At about 1pm, after the fighting on Culp's Hill had died down, the silence was broken by two successive cannon
signal shots. Over 140 Confederate cannons then opened up on the center of the Federal line. Close to 80 northern guns answered as the
two lines pounded each other while the men of both sides hugged the trembling, shuttering ground.
With General Robert E. Lee hoping to disable the Union
artillery and demoralize their infantry in preparation for the planned assault, the thunderous bombardment lasted anywhere between one
and two hours. Union General Henry Hunt, Artillery Chief, said of the cannonade, "...the enemy opened with all his guns. From that
point the scene was indescribably grand. All their batteries were soon covered with smoke, through which the flashes were incessant,
whilst the air seemed filled with shells, whose sharp explosions, with the hurtling of their fragments, formed a running accompaniment
to the deep roar of the guns."
the fields from the Union lines and the site of Major General Hancock's noble ride,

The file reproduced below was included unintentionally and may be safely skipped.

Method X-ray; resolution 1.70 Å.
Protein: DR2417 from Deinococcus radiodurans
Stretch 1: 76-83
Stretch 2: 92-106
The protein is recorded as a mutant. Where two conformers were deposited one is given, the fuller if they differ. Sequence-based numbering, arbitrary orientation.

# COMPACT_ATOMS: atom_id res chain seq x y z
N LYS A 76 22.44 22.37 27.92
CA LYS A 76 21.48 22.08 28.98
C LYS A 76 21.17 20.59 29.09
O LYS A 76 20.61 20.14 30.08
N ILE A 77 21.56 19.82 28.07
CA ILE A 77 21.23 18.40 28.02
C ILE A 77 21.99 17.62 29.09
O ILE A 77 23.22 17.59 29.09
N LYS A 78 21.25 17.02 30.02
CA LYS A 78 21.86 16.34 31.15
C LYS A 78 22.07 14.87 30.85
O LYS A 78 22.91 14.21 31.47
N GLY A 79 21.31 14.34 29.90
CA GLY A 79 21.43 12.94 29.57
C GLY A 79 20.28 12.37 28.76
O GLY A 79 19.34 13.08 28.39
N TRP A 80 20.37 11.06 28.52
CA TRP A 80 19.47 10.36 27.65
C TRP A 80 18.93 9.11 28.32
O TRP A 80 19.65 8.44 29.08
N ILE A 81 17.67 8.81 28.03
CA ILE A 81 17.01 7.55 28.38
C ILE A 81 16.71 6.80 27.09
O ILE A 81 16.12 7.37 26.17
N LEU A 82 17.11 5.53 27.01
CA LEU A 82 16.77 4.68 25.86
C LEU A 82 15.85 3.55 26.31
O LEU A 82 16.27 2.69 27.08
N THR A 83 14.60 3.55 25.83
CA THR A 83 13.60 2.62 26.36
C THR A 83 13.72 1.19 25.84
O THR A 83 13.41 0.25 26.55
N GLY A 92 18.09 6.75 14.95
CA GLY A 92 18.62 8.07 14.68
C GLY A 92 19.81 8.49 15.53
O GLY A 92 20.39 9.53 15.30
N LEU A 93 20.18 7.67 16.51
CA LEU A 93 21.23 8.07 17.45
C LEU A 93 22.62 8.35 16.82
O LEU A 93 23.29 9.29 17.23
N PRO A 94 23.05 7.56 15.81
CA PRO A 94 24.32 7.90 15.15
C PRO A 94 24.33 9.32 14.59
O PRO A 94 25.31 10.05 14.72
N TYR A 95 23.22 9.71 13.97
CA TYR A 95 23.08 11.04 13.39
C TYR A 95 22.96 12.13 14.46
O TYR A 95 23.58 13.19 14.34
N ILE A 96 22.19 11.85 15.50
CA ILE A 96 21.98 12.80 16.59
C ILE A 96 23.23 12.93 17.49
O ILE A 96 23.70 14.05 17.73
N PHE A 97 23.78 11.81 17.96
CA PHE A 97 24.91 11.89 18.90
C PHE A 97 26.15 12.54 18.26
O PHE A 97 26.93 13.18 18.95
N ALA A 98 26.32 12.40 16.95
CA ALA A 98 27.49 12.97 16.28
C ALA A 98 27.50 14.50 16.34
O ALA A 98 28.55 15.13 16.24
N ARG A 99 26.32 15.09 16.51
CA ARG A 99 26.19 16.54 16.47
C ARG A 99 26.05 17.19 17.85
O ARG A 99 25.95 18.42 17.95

Lieutenant General James Longstreet was similarly inspiring his men. Confederate Brigadier General James Kemper of Pickett's Division
described him thus. As nearly 90 or so Union cannon plowed the Southern ranks, "Longstreet rode slowly and alone immediately in
front of our entire line. He sat his large charger with a magnificent grace and composure I never before beheld. His bearing was to me
the grandest moral spectacle of the war. I expected to see him fall every instant. Still he moved on, slowly and majestically, with an
inspiring confidence, composure, self-possession and repressed power in every movement and look, that fascinated me."
At about 1:25pm,
the artillery bombardment had begun, so it appeared, to take effect on the Union lines. It appeared that the Federals now sought to
withdraw some of their guns. After General Longstreet and artillery Colonel Edward Porter Alexander sent several notes back and forth
concerning the initiation of the assault, Colonel Alexander sent the following message to Major General George Pickett. "If you
are to advance at all you must come at once or we will not be able to support you as we ought, but the enemy's fire has not slackened
materially and there are still at least 18 guns firing from the Cemetery."